By Sulayman Bah
When the arbiter meandered to the touch-line to deliver some telling off to Gambia’s coach Tom Saintfiet in the closing stages of yesterday’s eventual 1-1 draw, it confirmed trouble loomed, indeed on the side of the Scorpions.
Desolation cut across the Belgian’s face as he watched rather agonizingly his side being taught a lesson to forget with some breathtaking provocative ball possession by football never-do-wells Djibouti.
The minnows were rightly tagged the underdog in the lead up to the game –and this was an undisputed fact –but their performance forced pundits to gulp down that assessment by the time the whistle went signing end of time.
Any team playing home is difficult to come up against never mind their footballing status with roaring home support there to inject determination.
Gambia were by far the favourites and the calibre in their ranks justified this. But like the catastrophe that befell the star-studded 2012 Senegalese team, it was painful proceeding to watch.
Djibouti’s coach’s Julien Mette admitted the profile the Scorpions carry isn’t ‘favourable’ to his side in the run up to Wednesday’s meeting. However, he insisted they would give it their best shot.
And their best shot, they gave it. From get-set-go, these minnows of inexperienced players plucked off the hardly competitive domestic league, dominated proceedings to the end. Up against Gambian players whose lucrative weekly wages could potentially pay off Djibout’s entire squad, the East Africans showed the temerity of Madagascar and little wonder they model their game around the Island country.
Tom Saintfiet fielded a four-man defence wall with Sheriff Sinyan and Dawda Ngum the deep-lying midfielders complemented by Bubacarr Jobe and Ebrima Colley with Assan Ceesay and Ali Sowe upfront.
Notwithstanding, the hosts went on the rampage fired up by hunger to cause an upset.
It must be noted this is a team put together from the time of Julien Mette’s appointment to Djibouti’s managerial helm March this year. They’ve played four matches –interestingly all being defeats – after months of collective training hence their near perfect anticipation of movements, ball deliveries and gegen-pressing tactic.
The Scorpions, on the other hand, looked out of place and struggled through it all battling to keep the ball or even wriggle out of their yard to the opposite end of the artificial pitch.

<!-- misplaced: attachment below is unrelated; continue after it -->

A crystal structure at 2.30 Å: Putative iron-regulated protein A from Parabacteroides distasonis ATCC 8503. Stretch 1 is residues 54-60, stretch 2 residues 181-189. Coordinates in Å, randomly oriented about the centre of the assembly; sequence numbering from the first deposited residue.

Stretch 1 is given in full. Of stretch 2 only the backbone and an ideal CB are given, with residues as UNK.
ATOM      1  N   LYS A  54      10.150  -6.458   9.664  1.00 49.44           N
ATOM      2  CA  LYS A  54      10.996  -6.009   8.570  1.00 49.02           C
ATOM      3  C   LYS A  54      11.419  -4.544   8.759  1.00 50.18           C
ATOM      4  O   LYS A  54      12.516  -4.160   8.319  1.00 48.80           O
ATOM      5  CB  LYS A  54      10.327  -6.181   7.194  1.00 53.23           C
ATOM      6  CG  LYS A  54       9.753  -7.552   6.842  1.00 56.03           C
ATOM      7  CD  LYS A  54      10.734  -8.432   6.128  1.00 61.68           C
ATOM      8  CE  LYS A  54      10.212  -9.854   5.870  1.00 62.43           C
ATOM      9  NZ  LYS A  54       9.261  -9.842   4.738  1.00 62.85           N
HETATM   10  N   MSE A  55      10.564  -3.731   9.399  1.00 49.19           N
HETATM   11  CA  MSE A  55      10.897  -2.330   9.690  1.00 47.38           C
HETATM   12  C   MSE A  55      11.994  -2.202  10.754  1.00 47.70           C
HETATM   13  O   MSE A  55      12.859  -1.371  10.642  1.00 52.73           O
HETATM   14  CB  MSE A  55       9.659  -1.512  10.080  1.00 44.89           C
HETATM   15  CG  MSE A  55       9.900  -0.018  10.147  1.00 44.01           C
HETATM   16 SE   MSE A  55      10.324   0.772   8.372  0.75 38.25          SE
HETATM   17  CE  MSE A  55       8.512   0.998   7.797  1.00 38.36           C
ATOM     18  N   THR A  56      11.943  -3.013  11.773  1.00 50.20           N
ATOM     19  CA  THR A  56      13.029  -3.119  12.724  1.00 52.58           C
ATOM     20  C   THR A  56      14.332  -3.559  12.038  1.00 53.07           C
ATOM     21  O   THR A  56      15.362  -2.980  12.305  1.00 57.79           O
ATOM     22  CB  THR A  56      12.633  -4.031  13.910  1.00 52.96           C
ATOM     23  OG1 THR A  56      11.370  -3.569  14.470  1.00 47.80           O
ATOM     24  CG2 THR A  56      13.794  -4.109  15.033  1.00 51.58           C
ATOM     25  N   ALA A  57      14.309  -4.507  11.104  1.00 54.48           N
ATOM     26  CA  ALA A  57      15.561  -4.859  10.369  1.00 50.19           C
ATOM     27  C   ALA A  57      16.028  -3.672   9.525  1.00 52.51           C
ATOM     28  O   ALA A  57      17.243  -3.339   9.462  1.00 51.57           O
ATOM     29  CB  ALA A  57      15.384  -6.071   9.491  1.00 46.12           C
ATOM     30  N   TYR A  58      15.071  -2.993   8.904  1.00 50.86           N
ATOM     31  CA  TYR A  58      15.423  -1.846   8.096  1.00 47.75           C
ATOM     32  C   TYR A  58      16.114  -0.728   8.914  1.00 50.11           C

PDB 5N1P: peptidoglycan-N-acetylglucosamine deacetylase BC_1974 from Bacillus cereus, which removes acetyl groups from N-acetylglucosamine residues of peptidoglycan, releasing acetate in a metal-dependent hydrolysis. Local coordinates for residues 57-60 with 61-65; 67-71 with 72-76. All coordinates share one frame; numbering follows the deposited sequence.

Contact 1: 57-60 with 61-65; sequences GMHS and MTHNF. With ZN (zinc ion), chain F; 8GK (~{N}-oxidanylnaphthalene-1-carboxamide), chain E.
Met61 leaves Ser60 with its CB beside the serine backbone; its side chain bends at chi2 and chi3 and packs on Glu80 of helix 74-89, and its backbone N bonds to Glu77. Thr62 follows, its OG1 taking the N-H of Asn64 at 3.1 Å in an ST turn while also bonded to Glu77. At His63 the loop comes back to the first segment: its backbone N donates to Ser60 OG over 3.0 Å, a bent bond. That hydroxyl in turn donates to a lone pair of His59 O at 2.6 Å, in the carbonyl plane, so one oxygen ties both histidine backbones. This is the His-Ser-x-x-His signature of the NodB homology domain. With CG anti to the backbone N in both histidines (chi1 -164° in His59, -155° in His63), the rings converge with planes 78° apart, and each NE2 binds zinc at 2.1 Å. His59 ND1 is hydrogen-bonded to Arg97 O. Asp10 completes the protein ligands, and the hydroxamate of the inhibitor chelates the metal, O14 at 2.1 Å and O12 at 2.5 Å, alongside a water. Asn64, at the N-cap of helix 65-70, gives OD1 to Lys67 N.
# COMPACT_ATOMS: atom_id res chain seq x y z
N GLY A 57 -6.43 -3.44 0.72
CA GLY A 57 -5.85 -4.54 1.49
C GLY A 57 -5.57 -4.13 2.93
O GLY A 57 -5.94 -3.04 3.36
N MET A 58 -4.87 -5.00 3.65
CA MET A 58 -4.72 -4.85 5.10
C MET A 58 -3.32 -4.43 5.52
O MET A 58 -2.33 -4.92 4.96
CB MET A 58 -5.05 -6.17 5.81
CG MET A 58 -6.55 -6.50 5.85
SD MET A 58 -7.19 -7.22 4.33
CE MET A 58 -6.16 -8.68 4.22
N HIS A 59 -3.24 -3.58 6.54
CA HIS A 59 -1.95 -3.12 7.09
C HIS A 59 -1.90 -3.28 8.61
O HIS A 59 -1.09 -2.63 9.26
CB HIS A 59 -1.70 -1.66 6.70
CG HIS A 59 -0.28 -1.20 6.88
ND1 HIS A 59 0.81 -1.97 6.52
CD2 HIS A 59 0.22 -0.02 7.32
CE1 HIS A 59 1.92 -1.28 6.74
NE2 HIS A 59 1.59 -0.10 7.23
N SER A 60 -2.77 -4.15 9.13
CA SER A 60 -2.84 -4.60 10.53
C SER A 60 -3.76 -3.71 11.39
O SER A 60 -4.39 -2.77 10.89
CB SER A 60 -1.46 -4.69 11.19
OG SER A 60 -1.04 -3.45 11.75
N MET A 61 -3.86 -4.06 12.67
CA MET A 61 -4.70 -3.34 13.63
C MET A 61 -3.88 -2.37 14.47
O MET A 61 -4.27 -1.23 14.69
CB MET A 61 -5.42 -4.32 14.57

A perfect case of a team of individual players in disarray, the visitors lacked mental sharpness and instead booted the ball around and kept the round object where they needed not to, culminating into the goal conceded.
The players in yesterday’s mediocre display are all starters at their respective clubs abroad and this should spare the coach of sticks from those in the habit of fingering him for blames.
Like all tacticians, the onus of erecting a solid team is the gaffer’s but the zeal to penetrate the adversary and scoring is solely the players’.
The Scorpions cut desolate over pampered figures who truly never wanted to be there. From simple touches to initiation of attacks, it all was in shambles.
Some seriousness only showed in them when Morocco-based Muhammed Badamosi got thrown in the mix in the final minutes as Gambia later equalised.
Former Real de Banjul attacker Badamosi would prove a thorn in the throat of opposition defences each time he comes on provoking the question why he gets overlooked.
He was the most impressive from the unprepossessing recital along with the workaholic Assan Ceesay from a blizzard of players with zero determination.
Gambian players have long decried lack of support from home fans, who, by all accounts, have increasingly grown disenchanted and have right to.
The truth though is no one adores being associated with frequent defeats, in Gambia’s scenario a habitual wanton.
Gambian players need to give themselves a long hard look especially now they have just the Afcon to fight for, which by recent indications, look in danger too.